The state’s arcades generated more than $450 million in revenue in October despite economic headwinds

Pennsylvania casino gambling, whether online or in person, showed no signs of slowing down over the past month amid economic headwinds caused by high inflation and rising interest rates.

Nationwide, October casino revenue, released by the Pennsylvania Gaming Control Board on Thursday, rose 5.71% year over year, with more than $450 million generated from all forms of casino gaming.

According to PGCB, nationwide online betting set a monthly record in October.

READ MORE: Online gaming wins soar at Hollywood Casino while live slots and table games decline

Hollywood Casino at Penn National Race Course in Grantville increased its revenue by 20.4%, supported by Internet-based gaming and sports betting.

Grantville Casino’s $68.7 million in revenue was the highest of any casino in the Commonwealth. Of that, $52.7 million came from internet gaming.

“It’s a healthy market. It set all-time monthly records throughout the year,” said Chad Beynon, managing director and head of US equity research at Macquarie Capital Equities in New York City. “At the beginning of the year there were concerns about the war in Ukraine and the impact of inflation, higher gas prices and higher interest rates.”

Beynon said consumers have started to back off from home electronics and furnishings purchases but have not yet followed suit when it comes to games.

The only nagging drawback in the local mix remains its softness in Hollywood’s brick-and-mortar business.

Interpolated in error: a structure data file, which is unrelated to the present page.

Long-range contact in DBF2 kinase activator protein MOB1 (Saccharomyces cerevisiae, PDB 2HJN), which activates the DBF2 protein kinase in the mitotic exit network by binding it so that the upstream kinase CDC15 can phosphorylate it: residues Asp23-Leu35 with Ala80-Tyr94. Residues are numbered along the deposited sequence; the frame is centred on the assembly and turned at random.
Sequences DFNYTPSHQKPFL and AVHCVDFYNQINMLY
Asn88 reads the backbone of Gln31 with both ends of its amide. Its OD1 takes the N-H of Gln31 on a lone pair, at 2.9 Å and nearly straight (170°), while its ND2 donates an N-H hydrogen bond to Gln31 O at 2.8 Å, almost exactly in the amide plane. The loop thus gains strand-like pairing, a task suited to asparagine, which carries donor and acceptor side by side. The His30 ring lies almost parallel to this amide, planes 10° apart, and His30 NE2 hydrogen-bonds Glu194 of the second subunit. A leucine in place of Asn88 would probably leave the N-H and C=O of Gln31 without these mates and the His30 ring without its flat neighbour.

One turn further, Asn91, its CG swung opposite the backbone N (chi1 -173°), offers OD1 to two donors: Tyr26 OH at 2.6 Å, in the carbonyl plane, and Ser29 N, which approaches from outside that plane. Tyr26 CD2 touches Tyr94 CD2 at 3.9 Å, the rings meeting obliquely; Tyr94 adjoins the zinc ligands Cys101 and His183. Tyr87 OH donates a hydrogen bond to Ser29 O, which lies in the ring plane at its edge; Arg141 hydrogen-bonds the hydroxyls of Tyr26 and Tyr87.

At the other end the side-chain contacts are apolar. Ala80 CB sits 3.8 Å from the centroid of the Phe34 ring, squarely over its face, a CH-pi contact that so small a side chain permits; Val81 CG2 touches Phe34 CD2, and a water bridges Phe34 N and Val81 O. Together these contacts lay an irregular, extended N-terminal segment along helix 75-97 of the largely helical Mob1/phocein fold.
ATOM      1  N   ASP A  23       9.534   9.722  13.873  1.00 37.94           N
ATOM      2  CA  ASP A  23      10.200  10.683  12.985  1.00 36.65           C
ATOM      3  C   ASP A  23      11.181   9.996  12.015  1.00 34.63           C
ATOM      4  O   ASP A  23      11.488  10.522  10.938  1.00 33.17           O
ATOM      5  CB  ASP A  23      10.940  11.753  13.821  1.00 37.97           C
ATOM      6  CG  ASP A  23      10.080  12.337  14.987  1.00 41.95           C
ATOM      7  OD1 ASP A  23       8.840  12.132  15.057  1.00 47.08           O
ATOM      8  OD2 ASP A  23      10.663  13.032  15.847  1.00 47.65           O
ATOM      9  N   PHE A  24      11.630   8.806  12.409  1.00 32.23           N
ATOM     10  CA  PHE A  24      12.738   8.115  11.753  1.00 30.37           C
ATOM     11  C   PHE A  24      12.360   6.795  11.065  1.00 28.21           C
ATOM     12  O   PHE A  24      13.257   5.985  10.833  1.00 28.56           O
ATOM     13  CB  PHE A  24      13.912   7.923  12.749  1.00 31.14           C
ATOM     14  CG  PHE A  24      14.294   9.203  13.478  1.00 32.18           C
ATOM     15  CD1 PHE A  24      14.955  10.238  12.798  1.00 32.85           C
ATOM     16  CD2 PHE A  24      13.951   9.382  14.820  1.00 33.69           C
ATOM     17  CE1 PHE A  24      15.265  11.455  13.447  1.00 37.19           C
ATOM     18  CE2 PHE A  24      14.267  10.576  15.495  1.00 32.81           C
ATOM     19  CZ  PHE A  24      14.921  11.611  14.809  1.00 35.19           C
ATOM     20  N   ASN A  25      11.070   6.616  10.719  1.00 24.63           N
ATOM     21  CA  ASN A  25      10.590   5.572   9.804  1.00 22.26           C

Live slot revenue from its 1,830 machines lagged 17.6% at Hollywood Casino at Penn National, and table game revenue fell another 23.4%. At Hollywood’s York Mini-Casino, live slot revenue increased by 15.3%, but table revenue fell by 17.1%.

Executives at Wyomissing-based parent company Penn Entertainment cited increased competition and a shift in market share to mini-casinos in York and Morgantown as the primary causes of the decline in live gaming during their third-quarter earnings conference call earlier this month.

Beynon agrees with the company’s assessment.

“The State College and Shippensburg (mini-casinos) have been pushed back to mid-2023,” he said. “What benefited land-based casinos was money from child tax credits and stimulus checks that boosted gaming numbers. Now we are beginning to see declines in stocks and home prices.”

A Penn Entertainment spokesperson told PennLive earlier this month that the proliferation of “skill-based games” — video slot machines found in bars, taverns, gas stations and convenience stores — continues to impact its bottom line.

The spokesman said Penn Entertainment is staying competitive by reinvesting in its existing properties, which include an outdoor concert venue in Grantville and the Barstool-branded sports book and restaurant.

The rep added that live poker will not be returning to Grantville as demand for the game continues to wane.

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Follow Tom De Martini on Twitter — @TomDeMartini1